Yet *Another* Study Finds That Regular Resistance Training Builds Muscle Strength
There are some people who crave the feeling of a racing heart, lungs full of air, skin covered in sticky sweat, and others who... really don't. Thankfully, for fans of lower-impact exercise, research continues to find it can be just as effective as tough all-out efforts in the long run—if not more so. Here's what the latest study, published in the Scandinavian Journal of Medicine & Science in Sports, says about why working out more frequently (but less intensely) is a smart move.
What the study found.
Researchers out of Japan and Australia recruited 36 healthy young adults for this study. They were curious to see how doing the same workout—an arm resistance exercise lowering a heavy dumbbell in a bicep curl—at different intensities and frequencies affected fitness results. One group did a set of six contractions one day a week (low intensity, low frequency), another did a set of 30 contractions one day a week (high intensity, low frequency), and the last did a set of six contractions five days a week (low intensity, high frequency).
Everyone kept up with this routine for four weeks before getting their muscle strength and muscle thickness measured. After the month was up, those in the group who did a set of six contractions five times a week were the only ones who saw significant gains in both muscle strength and thickness. The group who did 30 contractions in one day saw an increase in thickness but not strength, while the group who did six contractions in one day did not increase muscle size or strength.
This study demonstrates that if muscle strength and thickness are your goals (and they should be, as they've been associated with things like weight management, heart health1, and blood sugar balance2), you'll want to do lighter, shorter workouts—but do them more frequently.
What it means for you.
Consider this yet another reason to opt for frequent repetitions of Zone 2 exercise (the level of exercise where you can still hold a conversation) over the occasional all-out workout.
"People think they have to do a lengthy session of resistance training in the gym, but that's not the case. Just lowering a heavy dumbbell slowly once or six times a day is enough," study author Ken Nosaka, Ph.D., says in a statement. "We only used the bicep curl exercise in this study, but we believe this would be the case for other muscles also, at least to some extent." (In mindbodygreen's mbg moves library, there is a treasure trove of lower-impact routines tailored to each muscle group.)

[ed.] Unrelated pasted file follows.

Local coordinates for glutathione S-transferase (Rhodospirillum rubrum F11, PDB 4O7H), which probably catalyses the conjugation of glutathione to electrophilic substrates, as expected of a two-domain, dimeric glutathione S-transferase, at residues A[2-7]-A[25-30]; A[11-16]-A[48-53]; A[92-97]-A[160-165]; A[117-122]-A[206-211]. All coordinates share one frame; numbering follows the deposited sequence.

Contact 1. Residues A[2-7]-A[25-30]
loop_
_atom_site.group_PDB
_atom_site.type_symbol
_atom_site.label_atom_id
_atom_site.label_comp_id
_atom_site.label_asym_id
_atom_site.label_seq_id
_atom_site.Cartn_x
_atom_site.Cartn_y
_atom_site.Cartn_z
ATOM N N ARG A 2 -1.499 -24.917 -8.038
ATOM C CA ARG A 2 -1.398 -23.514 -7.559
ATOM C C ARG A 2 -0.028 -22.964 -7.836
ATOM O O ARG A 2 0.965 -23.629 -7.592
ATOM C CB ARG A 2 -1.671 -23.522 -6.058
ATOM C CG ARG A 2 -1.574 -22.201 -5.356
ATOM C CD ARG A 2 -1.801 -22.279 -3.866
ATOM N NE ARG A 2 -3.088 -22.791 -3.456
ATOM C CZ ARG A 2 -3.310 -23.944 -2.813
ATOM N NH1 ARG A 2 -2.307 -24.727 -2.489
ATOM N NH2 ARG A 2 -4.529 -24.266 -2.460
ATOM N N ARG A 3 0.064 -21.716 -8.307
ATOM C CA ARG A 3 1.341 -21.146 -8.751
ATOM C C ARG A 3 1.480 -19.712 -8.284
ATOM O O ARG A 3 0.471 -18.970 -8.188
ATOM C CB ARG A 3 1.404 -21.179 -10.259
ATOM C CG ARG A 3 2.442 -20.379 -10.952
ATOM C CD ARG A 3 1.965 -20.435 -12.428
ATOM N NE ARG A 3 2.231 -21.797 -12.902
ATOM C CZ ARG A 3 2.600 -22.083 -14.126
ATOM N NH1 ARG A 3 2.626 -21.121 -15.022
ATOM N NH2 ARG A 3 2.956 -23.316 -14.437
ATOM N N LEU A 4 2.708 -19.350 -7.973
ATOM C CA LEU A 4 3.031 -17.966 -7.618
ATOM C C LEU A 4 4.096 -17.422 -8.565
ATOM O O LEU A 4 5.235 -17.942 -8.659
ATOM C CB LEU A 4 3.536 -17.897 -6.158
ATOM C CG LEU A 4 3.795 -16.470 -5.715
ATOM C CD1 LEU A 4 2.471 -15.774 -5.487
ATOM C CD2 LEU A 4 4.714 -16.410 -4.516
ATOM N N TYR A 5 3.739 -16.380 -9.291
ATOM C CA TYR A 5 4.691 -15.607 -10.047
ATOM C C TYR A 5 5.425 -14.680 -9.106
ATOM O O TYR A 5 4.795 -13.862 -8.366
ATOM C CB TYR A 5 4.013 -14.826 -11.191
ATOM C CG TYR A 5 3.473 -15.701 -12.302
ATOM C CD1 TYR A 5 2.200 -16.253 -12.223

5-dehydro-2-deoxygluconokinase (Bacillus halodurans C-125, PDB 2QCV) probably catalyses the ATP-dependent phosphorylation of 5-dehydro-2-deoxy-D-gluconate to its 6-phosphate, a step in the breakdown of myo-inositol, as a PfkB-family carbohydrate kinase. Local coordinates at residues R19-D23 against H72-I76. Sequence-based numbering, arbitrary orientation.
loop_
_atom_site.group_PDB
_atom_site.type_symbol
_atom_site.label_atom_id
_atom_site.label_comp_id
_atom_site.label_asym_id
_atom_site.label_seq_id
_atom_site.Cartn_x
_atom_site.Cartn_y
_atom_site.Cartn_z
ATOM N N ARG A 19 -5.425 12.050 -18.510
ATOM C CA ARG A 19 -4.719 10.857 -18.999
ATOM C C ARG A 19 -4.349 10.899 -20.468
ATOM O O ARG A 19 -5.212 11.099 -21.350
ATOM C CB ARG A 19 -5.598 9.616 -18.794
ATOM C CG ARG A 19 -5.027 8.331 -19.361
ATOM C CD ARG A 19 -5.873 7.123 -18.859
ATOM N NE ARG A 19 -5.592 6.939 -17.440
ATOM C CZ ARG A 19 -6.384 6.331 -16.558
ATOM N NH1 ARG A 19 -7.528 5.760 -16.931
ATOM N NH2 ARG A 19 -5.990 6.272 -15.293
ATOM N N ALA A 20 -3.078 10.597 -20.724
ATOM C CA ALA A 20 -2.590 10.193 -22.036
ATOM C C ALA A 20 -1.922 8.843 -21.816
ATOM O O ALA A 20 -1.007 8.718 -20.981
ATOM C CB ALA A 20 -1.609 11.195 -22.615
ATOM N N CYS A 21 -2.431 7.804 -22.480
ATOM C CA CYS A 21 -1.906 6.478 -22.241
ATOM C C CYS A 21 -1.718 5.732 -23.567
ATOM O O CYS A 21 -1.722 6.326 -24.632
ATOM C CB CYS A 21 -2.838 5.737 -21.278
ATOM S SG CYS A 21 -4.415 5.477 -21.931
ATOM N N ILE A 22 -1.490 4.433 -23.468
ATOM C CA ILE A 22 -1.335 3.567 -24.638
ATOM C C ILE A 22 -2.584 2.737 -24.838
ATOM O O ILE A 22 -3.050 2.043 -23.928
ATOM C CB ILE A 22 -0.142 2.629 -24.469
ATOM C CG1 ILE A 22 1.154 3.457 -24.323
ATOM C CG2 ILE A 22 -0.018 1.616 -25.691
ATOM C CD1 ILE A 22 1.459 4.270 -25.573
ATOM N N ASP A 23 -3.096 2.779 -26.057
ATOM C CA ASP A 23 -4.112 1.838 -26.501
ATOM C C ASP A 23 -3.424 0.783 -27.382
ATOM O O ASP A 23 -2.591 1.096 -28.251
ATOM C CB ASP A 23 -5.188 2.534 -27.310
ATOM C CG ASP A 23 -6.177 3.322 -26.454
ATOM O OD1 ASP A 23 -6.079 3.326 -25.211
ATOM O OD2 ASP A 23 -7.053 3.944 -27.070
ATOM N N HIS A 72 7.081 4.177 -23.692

Pair these resistance moves with plenty of walking and standing throughout the day for an exercise routine that's effective and sustainable over the long run. As far as how much time to spend exercising a week, one 2018 review study found the ‘Goldilocks Zone’ of physical activity was at least 150 minutes of moderately intense aerobic exercise3 a week.
Nosaka and his co-authors note those who opt for less intense workout routines still need to carve out time to rest and recover. Be sure to stay hydrated, keep up with static stretching, and potentially invest in a foam roller or massage gun. Taking a turmeric supplement can also help your muscles fully recover between frequent workouts.* The full-spectrum turmeric in mbg's turmeric potency+, for example, has been clinically researched and shown to reduce muscle soreness4 and improve strength5 between exercise sessions.*
Want to get stronger but not a fan of high-intensity training? Don't sweat it. As Nosaka says (and this new research supports): "If you're just going to the gym once a week, it's not as effective as doing a bit of exercise every day at home."
Emma Loewe is the Sustainability and Health Director at mindbodygreen and the author of Return to Nature: The New Science of How Natural Landscapes Restore Us. She is also the co-author of The Spirit Almanac: A Modern Guide To Ancient Self Care, which she wrote alongside Lindsay Kellner.
Emma received her B.A. in Environmental Science & Policy with a specialty in environmental communications from Duke University. In addition to penning over 1,000 mbg articles on topics from the water crisis in California to the rise of urban beekeeping, her work has appeared on Grist, Bloomberg News, Bustle, and Forbes. She's spoken about the intersection of self-care and sustainability on podcasts and live events alongside environmental thought leaders like Marci Zaroff, Gay Browne, and Summer Rayne Oakes.